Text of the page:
‘And now Antony once more sent Caesar a challenge to single combat. But Caesar answered that Antony had many ways of dying’- Plutarch, Lives.
The idea of single combat in the Roman Empire immediately evokes the powerful image of the gladiator standing over a downed opponent, his gladius raised for the glory of the patron of the games, the crowds embroiled with the bloodlust so easily awakened. What is less known is this gladiatorial ethos in the context of open battle. Instead of the mobs of the Empire, the spectators would be two opposing armies, cheering on their own champion.
It is little known, or at least, rarely described, the tendency of the early Roman Republican armies to engage in an act most commonly associated with their Barbarian counterparts, the art of single combat to decide an entire battle.
Most of the evidence available to testify to this Roman ‘Heroic Age’ are accounts written by Roman historians. However, these accounts are often contradictory and incomplete (Cowan, 2007). But if we take extreme care in peeling back the layers and various subtexts, it is possible to maintain the veracity of the stories as strong oral traditions that have been written down.
The heroic age of Roman single combat was on the very periphery when Rome stopped being a provincial backwater and started treading the boards of Empire. The act of using champions to decide a battles outcome was a vital component in the evolution of the army as a predatory force with strong idealistic notions.
First we must put early Rome as being in the immense shadow of Ancient Greece, and principally in this respect, the Heroic Age. Roman boys with aspirations of military glory would be swimming in literature that reinforces the idea of war as a romantic idyll. The glorification of violence was a staple part of a young boy’s education. Regaled with tales of Achilles and Hector, of Leonidas and his three hundred Spartans, these heroic and romanticised ideas of warfare were burned into their behavioural patterns and attitudes towards the art of war. This can be seen with the adoration of Julius Caesar and Pompey, two lions of the theatre of war who were adored for their actions. Pompey also had a penchant for heroic single action, but more of that in Part 2.
Early Rome was heavily influenced by the context it was in, this context being its Mediterranean neighbours to the West, and its Gaulish counterparts to the North. Using champions to decide a battles outcome has taken predominance on many battlefields through time. Arguably the most famous is the legend of David (1010-973 BC) and his epic clash with Goliath: ‘And there went out a champion named Goliath, of Gath, whose height was six cubits and a span… And David put his hand in his bag, and took thence a stone, and slung it, and smote the Philistine in his forehead’ (1 Samuel 17, 4, 49). Slaying Goliath with a single stone in single combat earned King David immortality and is still a story taught today.
This trend then occurs in the Hellenic world, with the most famous example being the three hundred Spartan champions facing off against three hundred champion Argives (from the city ‘Argos’ in Peloponnesian Greece) in 546 BC. Herodotus in his ‘Histories’ tells us that this clash of champions was a device used to avoid an all-out and costly war between the two powerful city states.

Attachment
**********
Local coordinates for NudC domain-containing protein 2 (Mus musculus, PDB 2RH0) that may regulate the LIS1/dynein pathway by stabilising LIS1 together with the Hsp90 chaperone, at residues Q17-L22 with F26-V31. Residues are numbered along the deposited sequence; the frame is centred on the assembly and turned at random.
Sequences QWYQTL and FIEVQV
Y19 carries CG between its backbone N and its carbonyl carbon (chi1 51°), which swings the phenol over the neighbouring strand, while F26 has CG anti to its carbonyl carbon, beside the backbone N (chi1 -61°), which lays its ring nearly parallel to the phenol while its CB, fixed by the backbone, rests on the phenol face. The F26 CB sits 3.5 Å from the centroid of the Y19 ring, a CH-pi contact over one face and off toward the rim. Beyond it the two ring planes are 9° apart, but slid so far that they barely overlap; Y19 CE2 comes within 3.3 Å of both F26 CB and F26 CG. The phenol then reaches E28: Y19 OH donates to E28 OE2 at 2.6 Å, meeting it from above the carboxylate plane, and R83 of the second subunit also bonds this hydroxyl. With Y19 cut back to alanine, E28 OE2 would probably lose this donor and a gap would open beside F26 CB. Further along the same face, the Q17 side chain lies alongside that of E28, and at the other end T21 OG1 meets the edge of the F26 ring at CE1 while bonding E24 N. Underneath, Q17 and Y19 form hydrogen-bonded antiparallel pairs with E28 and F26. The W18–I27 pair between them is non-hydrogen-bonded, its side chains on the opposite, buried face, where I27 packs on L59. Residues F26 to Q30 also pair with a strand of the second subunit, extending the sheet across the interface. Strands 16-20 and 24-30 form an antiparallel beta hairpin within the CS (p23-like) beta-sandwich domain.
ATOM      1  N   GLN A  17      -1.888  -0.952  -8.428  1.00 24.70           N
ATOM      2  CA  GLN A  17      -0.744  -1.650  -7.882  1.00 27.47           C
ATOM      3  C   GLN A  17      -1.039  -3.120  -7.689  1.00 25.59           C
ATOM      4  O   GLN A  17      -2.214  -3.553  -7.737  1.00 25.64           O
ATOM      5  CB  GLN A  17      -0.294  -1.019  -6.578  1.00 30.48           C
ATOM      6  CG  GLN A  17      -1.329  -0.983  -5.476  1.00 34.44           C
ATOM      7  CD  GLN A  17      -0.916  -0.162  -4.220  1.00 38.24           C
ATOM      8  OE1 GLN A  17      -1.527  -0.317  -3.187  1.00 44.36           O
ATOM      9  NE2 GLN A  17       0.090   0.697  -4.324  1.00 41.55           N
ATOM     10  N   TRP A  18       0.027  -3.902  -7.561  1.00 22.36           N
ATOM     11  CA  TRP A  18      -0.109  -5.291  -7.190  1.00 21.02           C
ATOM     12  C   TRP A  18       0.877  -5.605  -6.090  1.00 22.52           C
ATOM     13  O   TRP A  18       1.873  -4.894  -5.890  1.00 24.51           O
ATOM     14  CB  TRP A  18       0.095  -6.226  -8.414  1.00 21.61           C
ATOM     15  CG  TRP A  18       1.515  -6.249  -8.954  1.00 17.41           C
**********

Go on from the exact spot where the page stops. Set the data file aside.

After a brutal and hard fought battle between the six hundred champions, the contest ended with 597 combatants dead. Two Argives and one lone Spartan, interestingly, although to our minds the Argives seem victorious owing to having more than one man left alive and as such the two Argives immediately ran back to Argos to give news of the victory.
According to Herodotus however the Spartans claimed the victory as the Spartan was the last to leave the field (Herodotus, Book 1, p.31). Speaking of battles between champions, it would be most prudent to include arguably the most famous of them all, the duel between Hector and Achilles in Homers ‘The Illiad’. It is fair to say this is the ultimate battle between the ultimate warriors.
Both men are described as such in Homers wonderful rhetoric: ‘Hector had a sharp, long and weighty sword…braced himself and swooped like a high-flying eagle that drops to earth through the black clouds to pounce on a tender lamb or crouching hare’ and he goes on to say of the mighty Achilles: ‘Achilles poised and hurled his long-shadowed spear’ (Homer, Illiad, p.404). These are the stories that the Romans in boyhood would have so admired and desired to emulate.
The Emperor Commodus (161-192 AD) believed that he was incarnate of the Greek hero demi-god Heracles. His penchant for the bloody spectacle of the games and of bloodlust, (and one of the only emperor’s to actually partake) he was made famous in the movie ‘Gladiator’. Although a lover of theatrical bloodshed, Commodus was no military leader. He did not have designs on conquest; he merely had a twisted adoration for heroic action, which he would reconstruct through the medium of the Colosseum. Commodus actually appeared in the games. In 192 AD, the last year of his reign.
He staged a show with him as the star. Meant to evoke the 12 labours of Heracles, the events included Commodus the ‘hero’, fighting gladiators who were armed with wooden swords and other events to mirror in some way the legends he loved so much. By all accounts the whole event was pure absurdity, with an archery performance that showed Commodus decapitating ostriches with specially made arrows. (Yes you read that right, I said ostriches) This is not the end though; as Commodus then goes on to publicly massacre a group of physically disabled people who were dressed up as mythological creatures to recall the legends of Heracles’s participation in a battle between Gods and Giants. Suffice to say, even to the bloodthirsty Romans this was a touch too much, and Commodus was assassinated soon after. This of course is to illustrate how far these legends of heroism and combat can become deep rooted in a Roman mal.